* EU refining industry contracting faster than demand
* Industry wants new rules postponed pending 'fitness check'
* Commission says laws can spur innovation, competitiveness
By Barbara Lewis
BRUSSELS, Nov 27 The European Commission will
unveil the results of a study of the EU laws governing refiners
by September 2014, officials said on Wednesday, raising concerns
it will be too late to prevent new legal burdens on the
As profit margins have shrunk, Europe's refineries have been
closing units and shutting capacity faster than demand in the
mature market has contracted. Official EU data showed refining
activity in October fell to its lowest level in 25 years.
The industry has argued that EU environment and energy
legislation have added to its problems.
In response, the EU executive Commission is undertaking an
assessment, or "fitness check", of the relevant law to identify
any unnecessary overlap, unintended consequences or unreasonable
burdens. It is carrying out the same exercise for the aluminium
Peter Eder from the Joint Research Centre, the Commission's
scientific unit which is undertaking the study, told a Brussels
forum the aim was to deliver conclusions by September next year
and that it would take that amount of time to do the job well.
The industry welcomes the exercise but says it is taking too
long, while the Commission is pushing out more legislative
proposals that will affect it, such as an energy and environment
package to be published in January.
"Either legislation should not be introduced, or they should
do the fitness check quickly, and the Commission has said it
can't," Chris Beddoes, director general, of European refinery
industry association Europia, said.
Robin Nelson, science director at Concawe, which also
represents the industry, said the Commission's approach of
assessing the impact on every one of Europe's roughly 90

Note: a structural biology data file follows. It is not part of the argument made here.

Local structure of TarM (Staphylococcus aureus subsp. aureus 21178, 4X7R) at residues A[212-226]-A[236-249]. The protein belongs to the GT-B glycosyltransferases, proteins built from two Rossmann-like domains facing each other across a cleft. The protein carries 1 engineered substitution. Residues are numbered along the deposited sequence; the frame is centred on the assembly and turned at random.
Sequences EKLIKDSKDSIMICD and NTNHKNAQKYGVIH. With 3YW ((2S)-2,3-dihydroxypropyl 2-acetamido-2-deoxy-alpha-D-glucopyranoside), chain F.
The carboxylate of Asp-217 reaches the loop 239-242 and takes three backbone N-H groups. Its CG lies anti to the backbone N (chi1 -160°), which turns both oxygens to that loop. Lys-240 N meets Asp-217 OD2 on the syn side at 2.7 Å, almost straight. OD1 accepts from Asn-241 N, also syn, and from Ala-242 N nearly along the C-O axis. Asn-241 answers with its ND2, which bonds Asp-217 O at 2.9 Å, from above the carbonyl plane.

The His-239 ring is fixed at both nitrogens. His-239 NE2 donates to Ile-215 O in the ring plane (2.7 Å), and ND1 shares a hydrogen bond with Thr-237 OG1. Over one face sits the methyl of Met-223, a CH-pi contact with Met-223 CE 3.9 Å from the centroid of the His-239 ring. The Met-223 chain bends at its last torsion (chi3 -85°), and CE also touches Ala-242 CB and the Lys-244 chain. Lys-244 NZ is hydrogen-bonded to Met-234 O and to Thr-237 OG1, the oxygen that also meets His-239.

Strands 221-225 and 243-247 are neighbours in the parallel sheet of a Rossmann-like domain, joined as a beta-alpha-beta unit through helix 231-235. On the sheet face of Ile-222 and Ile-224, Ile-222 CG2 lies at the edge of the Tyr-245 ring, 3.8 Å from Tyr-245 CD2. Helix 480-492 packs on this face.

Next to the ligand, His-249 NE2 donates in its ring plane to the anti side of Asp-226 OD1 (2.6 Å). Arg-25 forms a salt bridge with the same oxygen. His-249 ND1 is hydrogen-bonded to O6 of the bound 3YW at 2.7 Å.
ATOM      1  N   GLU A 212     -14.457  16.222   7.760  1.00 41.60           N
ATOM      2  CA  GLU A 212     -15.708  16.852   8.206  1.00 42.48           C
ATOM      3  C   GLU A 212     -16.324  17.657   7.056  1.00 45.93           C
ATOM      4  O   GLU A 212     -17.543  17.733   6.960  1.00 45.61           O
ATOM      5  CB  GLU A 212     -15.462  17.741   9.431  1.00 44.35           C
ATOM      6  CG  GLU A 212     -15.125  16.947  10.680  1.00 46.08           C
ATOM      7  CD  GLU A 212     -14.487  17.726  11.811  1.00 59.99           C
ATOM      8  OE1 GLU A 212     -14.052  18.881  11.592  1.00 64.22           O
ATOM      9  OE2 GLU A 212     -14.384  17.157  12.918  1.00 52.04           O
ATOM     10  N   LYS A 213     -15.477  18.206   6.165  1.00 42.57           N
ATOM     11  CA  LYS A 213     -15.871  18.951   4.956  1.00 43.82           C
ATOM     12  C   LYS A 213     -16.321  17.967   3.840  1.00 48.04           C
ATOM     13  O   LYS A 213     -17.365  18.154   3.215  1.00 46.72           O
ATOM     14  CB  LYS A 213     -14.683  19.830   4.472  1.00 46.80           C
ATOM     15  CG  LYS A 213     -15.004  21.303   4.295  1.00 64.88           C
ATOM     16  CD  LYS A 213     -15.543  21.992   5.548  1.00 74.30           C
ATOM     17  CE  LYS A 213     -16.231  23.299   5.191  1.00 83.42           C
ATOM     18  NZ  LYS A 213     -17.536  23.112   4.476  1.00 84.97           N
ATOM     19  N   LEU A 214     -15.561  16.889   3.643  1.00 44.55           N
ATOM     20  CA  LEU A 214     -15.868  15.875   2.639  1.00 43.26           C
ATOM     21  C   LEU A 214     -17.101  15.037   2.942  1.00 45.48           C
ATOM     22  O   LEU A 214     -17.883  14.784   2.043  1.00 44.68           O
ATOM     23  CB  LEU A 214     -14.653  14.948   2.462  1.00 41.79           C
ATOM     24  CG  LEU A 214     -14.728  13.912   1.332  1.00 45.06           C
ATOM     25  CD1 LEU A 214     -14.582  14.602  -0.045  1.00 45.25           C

refineries could take three to four years, much longer than the
Environmental campaigners have criticised the refining
industry for seeking to dilute climate measures. The industry
says it backs them as long as they are affordable.
Britain's refining industry association, for instance, has
said research shows it needs to invest 11.4 billion pounds
($18.6 billion) between now and 2030 to comply with regulation.
Beddoes said the risk was that refineries would be unable to
invest in anything else.
Europia is asking the Commission to shelter the industry
from regulatory burdens by such measures as keeping it on a list
of companies granted free carbon allowances under the European
Union's Emissions Trading Scheme.
Another concern for the industry is the fuel quality
directive, which seeks to label different fuels on the basis of
how carbon-intensive they are.
The Commission has yet to announce its decision on the law
after fierce lobbying from leading tar sands producer Canada and
from refiners, which say it adds to costs.
Fabrizio Barbaso, deputy director general in the
Commission's energy department, said compliance with EU law
could have benefits as well as costs because it could spur
innovation, improving competitiveness.
($1 = 0.6144 British pounds)
(editing by Jane Baird)